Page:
Near Kahola Falls

Near Kahola Falls

 

Infrared ‘season’ is about over for me…we are quickly losing all the vegetation from the trees as fall is finally taking hold.  Vegetation strongly reflects IR light… combine the strong reflectance of vegetation  and the dark skies of IR photos and you can get some very striking  images.  But as we lose a lot of vegetation from trees my IR camera won’t get much use until next spring when everything greens up again.  I’ve been going through my IR photos from this past spring and summer and collected some of my favorites.  These will have to tide me over until next year.

I don’t remember exactly when I fell in love with infrared (IR) photographs or exactly whose work it was that really hooked me, but hooked I am.  I first started experimenting with IR photography using a Sony Cybershot that was sensitive enough to IR light that you could use a UV-VIS cutoff filter to block out all the light but the IR and get some decent photographs.  It wasn’t long before I had an old DSLR converted to capture IR photographs without the need to use any filters (which honestly was a bit of a pain in the rear).  Initially it was the incredibly rich black and white IR photographs that caught my eye. I loved the way the pitch black sky contrasted with the brilliant white foliage.  The photograph above is one of my BW IR photos like this.

 

Emporia, Kansas

Emporia, Kansas

While I still like the BW IR images, I find myself keeping more of them in color and then doing a “red to blue channel swap” which puts a blue color back in the sky.  I use a Photoshop action from Khromagery for this.  I usually finish these photos up back in Lightroom where I will adjust the hue of the blue sky to a tone I find pleasing.  I find that the sky is not blue enough for me straight from the Photoshop action.  A bit of side note, if you are processing RAW IR photos I would highly recommend creating a dedicated camera profile for this. Khromagery has a great article on this.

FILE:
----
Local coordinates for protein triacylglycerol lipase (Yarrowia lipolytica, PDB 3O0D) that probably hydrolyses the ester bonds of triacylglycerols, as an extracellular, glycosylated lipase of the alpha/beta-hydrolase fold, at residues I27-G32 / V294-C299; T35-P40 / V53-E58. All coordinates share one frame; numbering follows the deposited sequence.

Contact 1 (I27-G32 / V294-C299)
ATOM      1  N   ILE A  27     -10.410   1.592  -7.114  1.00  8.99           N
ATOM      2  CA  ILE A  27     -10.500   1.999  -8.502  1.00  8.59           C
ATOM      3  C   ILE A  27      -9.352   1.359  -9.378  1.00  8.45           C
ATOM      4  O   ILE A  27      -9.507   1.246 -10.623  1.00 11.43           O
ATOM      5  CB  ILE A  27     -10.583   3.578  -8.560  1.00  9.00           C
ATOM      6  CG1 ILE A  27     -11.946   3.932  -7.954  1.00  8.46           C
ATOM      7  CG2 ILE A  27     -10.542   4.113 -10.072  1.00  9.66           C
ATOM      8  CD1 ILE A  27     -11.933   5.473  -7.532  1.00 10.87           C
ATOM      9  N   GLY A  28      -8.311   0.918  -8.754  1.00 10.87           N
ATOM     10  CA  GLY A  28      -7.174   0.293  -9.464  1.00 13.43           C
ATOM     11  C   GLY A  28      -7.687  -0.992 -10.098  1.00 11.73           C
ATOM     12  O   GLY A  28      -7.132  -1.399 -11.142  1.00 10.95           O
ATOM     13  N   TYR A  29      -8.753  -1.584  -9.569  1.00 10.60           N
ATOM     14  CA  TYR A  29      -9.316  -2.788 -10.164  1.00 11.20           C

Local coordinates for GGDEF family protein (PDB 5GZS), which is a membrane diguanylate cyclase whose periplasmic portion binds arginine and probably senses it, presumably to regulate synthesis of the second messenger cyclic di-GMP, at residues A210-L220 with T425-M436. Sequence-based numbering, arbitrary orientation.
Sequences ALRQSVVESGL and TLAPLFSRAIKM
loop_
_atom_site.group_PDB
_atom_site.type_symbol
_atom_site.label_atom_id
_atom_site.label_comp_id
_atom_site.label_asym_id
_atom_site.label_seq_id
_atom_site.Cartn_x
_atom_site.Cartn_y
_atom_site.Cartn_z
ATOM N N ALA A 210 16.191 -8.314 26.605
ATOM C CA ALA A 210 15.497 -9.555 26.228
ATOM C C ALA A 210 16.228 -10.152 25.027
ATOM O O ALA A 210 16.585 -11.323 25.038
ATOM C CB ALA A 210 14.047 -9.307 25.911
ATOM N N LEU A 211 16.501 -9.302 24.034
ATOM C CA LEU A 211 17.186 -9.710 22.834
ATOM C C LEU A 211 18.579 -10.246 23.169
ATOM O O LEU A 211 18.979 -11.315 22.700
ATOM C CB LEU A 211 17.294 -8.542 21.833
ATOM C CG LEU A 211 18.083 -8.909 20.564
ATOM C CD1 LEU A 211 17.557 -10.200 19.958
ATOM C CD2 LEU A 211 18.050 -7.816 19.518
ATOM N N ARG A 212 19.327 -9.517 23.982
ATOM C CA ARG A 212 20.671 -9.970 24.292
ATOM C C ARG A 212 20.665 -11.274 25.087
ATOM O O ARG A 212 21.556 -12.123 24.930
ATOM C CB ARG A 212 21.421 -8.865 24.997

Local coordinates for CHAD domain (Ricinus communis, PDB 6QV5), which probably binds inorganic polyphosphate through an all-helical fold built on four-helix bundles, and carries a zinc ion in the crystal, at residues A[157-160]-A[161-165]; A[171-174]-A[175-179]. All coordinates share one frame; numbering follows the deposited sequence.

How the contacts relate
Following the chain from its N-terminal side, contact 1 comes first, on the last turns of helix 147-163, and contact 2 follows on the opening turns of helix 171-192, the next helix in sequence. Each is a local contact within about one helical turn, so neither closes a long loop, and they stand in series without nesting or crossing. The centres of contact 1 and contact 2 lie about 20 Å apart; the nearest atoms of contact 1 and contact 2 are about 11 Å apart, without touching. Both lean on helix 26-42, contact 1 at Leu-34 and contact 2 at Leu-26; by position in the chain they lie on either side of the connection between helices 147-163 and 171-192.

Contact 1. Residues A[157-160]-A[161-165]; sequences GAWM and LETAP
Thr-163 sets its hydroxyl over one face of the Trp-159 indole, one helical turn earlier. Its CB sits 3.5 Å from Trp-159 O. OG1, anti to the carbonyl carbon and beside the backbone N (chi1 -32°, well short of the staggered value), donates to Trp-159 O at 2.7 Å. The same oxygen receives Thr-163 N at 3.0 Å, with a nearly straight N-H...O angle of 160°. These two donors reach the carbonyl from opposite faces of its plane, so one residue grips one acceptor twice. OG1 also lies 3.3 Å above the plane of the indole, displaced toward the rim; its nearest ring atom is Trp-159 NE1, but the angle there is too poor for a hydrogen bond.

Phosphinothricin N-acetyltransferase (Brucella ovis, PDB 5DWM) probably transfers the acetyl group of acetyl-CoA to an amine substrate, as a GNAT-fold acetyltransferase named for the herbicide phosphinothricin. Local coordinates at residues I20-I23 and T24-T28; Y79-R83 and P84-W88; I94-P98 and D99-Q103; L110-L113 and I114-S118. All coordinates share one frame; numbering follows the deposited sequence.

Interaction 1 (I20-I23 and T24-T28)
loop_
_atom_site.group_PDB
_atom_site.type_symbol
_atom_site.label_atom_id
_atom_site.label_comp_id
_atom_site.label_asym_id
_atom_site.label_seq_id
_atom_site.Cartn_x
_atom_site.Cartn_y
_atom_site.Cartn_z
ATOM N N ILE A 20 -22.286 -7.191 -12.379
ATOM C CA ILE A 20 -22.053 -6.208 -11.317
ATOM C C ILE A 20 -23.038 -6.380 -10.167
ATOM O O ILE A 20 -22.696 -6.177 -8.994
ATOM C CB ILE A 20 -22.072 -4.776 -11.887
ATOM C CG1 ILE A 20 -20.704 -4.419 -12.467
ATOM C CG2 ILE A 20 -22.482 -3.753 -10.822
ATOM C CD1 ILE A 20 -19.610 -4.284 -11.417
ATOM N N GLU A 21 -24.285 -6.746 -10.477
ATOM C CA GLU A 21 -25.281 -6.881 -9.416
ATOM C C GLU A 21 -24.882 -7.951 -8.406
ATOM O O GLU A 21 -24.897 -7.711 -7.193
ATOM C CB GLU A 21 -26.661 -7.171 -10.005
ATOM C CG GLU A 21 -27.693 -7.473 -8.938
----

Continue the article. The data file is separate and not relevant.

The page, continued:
Elk Falls
Elk Falls

 

I really like the look of IR photographs with the blue sky and the white foliage. I do find that after the ‘red to blue swap’ the foliage will sometimes take on a slight reddish cast. I will often desaturate this in Lightroom using the adjustment brush.

 

Wabaunsee County, Kansas

Wabaunsee County, Kansas

 

One thing I really enjoy about IR photography is that you need some sunlight to really make the foliage sing which means shooting earlier in the day than I normally would.  So an added bonus when carrying an IR camera is to extend my shooting time!

 

Haybales - Wabaunsee County, Kansas

Haybales - Wabaunsee County, Kansas

 

Another thing I really like about IR photography is that no matter how good I get at visualizing how a traditional color landscape might turn out in a photograph, you are never quite sure how a scene is going to turn out in IR.  Each photograph is a surprise (some good and some not so good). I didn’t expect the photo above of the hay bales to turn out very well but I really liked this one.

 

Streambed - Wabaunsee County, Kansas

Streambed - Wabaunsee County, Kansas

 

This next photograph was also one of my favorites from this past summer.  This was taken pretty early in the afternoon (3:30ish in June) and I probably would have never considered shooting a traditional color photograph of this scene at that time of day. I think the IR photo came out very well though.

 

Tree Trunks - Wabaunsee County

Tree Trunks - Wabaunsee County

 

While the sky in IR photos is almost always very striking, that doesn’t mean you have to include it in every IR photo. I’ve noticed that I make a lot of IR photos that isolate tree trunks against foliage. I think I like the contrast of the dark tree trunks against the white foliage.

 

Tree Trunks - Wabaunsee County, Kansas

Tree Trunks - Wabaunsee County, Kansas

 

 

Of course combining tree trunks, foliage and sky also results in a nice photograph!

 

IR Pano

IR Pano

 

Something I don’t think of very often for some reason is making IR panoramic photos.  I almost always like the results so I need to work on remembering to do this more often. This pano was made at Willow Lake below the Tuttle Creek Lake dam. This has been a great spot for IR photos. Lots of interesting trees, it is protected so the lake surface is usually still and you get some great late afternoon light.

 

Willow Lake IR

Willow Lake IR

 

This next photo was also made at Willow Lake the same afternoon as the pano above.  This last photograph is probably my favorite from this year’s IR shots.  I’m sure I will be back at this location next spring and summer with my IR camera.

 

IR photography is a lot of fun. If you have an old DSLR sitting around that you aren’t using you should consider converting it for IR. Conversions aren’t cheap but I’ve read that prices are dropping so now might be a good time to consider converting a camera.  Having the opportunity to ‘see’ the world in IR light does open up a whole new world to photograph!